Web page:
2. “We recognize that these analyses reflect a small number of measurements on a limited number of trees, and that they do not include other non-transgenic American chestnut types that would help put the results in context of natural variation. We also recognize that there could be biological effects of transgene insertion or expression on the photosynthetic and respiratory rates that we were unable to detect here, that such biological effects would only manifest at particular times of year or in particular growth conditions, that any of these effects might be due to linked endogenous chestnut genes near the insertion site rather than the insertion itself, or that such effects may be smaller than those caused by traditional breeding or other treatments. Finally, we have an ongoing effort to more fully characterize the photosynthetic and respiratory physiology of these trees (and others) in three common gardens across a climate gradient that will progress over the next few years (see BRAG project description, Section 11.2); results will be published and/or shared as they become available.” (p.119)

  3. “Real-world exposure of pollinators to OxO depends on transgene expression in pollen, which was not feasible to measure in currently available quantities of transgenic pollen. Studies on other transgenic plants suggest that transgene expression controlled by the 35S promoter is negligible in pollen, or expressed at a lower rate than vegetative tissues (see below in this section). Due to limitations on pollen production by transgenic trees, purified barley OxO enzyme (Roche Diagnostics, Mannheim, Germany) was added to non-transgenic chestnut pollen for this experiment.” (p.138)

  1. “…many more years of research will be required to produce data about interspecific hybridization of Darling 58 and compatible species…” (p.144)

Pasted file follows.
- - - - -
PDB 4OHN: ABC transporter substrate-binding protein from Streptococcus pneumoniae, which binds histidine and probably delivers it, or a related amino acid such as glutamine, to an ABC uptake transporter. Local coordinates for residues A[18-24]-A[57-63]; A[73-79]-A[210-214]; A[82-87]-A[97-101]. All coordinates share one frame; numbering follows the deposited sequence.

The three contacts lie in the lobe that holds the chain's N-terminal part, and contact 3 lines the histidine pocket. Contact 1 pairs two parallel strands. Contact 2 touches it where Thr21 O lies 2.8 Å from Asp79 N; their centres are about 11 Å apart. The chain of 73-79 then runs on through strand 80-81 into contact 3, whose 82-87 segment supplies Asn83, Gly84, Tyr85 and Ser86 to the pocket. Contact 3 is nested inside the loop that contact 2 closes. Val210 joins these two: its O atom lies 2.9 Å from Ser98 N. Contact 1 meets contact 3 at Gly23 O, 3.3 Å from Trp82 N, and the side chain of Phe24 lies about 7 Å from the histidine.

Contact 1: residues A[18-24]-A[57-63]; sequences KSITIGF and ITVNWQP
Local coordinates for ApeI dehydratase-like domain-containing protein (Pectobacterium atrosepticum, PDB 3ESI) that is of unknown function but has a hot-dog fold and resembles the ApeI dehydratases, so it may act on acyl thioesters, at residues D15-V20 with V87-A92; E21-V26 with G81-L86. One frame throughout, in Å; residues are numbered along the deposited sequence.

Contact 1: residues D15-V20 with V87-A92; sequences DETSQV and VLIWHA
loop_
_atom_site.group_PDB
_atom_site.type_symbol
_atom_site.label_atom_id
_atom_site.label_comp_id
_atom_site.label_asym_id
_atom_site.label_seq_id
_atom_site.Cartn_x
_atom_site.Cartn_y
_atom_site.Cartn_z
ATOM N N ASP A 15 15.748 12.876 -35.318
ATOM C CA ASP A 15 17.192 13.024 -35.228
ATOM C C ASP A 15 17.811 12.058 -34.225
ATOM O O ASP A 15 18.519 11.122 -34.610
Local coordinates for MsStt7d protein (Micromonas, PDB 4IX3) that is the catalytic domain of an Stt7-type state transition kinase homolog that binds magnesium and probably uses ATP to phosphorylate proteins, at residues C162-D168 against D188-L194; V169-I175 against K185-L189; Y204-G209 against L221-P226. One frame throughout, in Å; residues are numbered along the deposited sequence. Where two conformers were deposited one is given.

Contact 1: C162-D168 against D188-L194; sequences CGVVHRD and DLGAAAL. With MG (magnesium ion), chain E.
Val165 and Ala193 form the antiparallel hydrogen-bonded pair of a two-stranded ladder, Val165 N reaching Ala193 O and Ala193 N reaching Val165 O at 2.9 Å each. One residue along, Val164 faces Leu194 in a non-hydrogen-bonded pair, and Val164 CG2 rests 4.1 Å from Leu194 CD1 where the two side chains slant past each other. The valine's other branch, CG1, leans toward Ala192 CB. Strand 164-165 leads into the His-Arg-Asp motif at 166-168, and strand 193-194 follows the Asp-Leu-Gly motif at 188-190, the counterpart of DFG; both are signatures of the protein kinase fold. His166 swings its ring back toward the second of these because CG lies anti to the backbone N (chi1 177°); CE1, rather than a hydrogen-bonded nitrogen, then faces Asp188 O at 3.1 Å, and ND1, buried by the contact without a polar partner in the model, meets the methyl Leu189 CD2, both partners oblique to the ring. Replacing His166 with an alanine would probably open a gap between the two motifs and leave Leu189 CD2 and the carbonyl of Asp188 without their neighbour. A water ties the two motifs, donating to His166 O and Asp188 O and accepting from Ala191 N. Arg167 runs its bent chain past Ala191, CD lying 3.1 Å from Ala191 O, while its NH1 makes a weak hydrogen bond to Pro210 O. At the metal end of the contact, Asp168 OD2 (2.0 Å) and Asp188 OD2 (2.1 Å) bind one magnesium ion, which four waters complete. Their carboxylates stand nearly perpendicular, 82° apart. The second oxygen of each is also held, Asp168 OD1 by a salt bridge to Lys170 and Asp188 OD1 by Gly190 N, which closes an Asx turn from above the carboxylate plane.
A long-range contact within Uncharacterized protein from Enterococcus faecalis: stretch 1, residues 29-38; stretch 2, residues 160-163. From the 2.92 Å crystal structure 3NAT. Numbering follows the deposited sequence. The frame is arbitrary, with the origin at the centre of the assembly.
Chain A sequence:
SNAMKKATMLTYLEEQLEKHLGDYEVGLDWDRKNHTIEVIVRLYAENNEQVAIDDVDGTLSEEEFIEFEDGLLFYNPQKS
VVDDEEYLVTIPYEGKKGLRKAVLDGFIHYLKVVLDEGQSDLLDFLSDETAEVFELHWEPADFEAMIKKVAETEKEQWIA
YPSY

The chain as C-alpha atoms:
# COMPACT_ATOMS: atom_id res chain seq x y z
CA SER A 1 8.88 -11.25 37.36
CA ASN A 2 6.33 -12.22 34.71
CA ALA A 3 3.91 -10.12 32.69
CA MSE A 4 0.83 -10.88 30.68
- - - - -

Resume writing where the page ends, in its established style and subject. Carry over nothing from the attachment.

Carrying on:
2. “Whole genome sequencing is in progress for Darling 4 and the isogenic line WB275- 27, which should further clarify details regarding insert location, copy number, structure, etc. Results will be shared when they are available (anticipated in 2020)”. (p.162)
  3. Long-term research is planned after nonregulated status is granted (p.186)
  4. Regarding the spread and establishment of chestnut trees, “Each of these sources has a high degree of uncertainty due to the limited locations or data available, and establishment may be faster on areas with site conditions particularly favorable to chestnut recruitment”. (p.193)
  5. “Further sequence analysis of Darling 58 and transgenic offspring is underway; results will be published and/or shared when they become available”. (p. 236)

The poor quality or unfinished nature of the experiments submitted in the D58 petition, coupled with a complete absence of –OMIC analyses and of data on GE Darling 58 chestnuts older than 3 years of age, require the rejection of the D58 GE chestnut for deregulation.

Key Factors Unaddressed in the D58 Petition for Deregulation